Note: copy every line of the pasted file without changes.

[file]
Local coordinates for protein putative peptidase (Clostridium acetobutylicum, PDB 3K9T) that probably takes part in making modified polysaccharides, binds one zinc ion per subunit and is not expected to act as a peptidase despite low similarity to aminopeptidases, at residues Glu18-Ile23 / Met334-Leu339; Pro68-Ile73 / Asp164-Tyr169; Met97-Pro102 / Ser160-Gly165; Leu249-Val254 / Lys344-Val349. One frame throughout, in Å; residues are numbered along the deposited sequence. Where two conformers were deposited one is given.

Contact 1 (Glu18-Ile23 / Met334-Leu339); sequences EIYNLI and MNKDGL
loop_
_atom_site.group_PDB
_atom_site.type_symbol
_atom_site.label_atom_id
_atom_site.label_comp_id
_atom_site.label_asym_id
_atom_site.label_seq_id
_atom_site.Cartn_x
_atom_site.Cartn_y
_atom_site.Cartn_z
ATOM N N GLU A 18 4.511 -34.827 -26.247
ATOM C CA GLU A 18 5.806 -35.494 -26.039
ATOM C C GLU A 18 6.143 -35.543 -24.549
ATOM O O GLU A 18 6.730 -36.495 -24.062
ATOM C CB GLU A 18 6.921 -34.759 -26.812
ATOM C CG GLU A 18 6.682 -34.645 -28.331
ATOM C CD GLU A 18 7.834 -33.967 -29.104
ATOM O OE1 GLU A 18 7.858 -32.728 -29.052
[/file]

Local coordinates for protein putative peptidase (Clostridium acetobutylicum, PDB 3K9T) that probably takes part in making modified polysaccharides, binds one zinc ion per subunit and is not expected to act as a peptidase despite low similarity to aminopeptidases, at residues Glu18-Ile23 / Met334-Leu339; Pro68-Ile73 / Asp164-Tyr169; Met97-Pro102 / Ser160-Gly165; Leu249-Val254 / Lys344-Val349. One frame throughout, in Å; residues are numbered along the deposited sequence. Where two conformers were deposited one is given.

Contact 1 (Glu18-Ile23 / Met334-Leu339); sequences EIYNLI and MNKDGL
loop_
_atom_site.group_PDB
_atom_site.type_symbol
_atom_site.label_atom_id
_atom_site.label_comp_id
_atom_site.label_asym_id
_atom_site.label_seq_id
_atom_site.Cartn_x
_atom_site.Cartn_y
_atom_site.Cartn_z
ATOM N N GLU A 18 4.511 -34.827 -26.247
ATOM C CA GLU A 18 5.806 -35.494 -26.039
ATOM C C GLU A 18 6.143 -35.543 -24.549
ATOM O O GLU A 18 6.730 -36.495 -24.062
ATOM C CB GLU A 18 6.921 -34.759 -26.812
ATOM C CG GLU A 18 6.682 -34.645 -28.331
ATOM C CD GLU A 18 7.834 -33.967 -29.104
ATOM O OE1 GLU A 18 7.858 -32.728 -29.052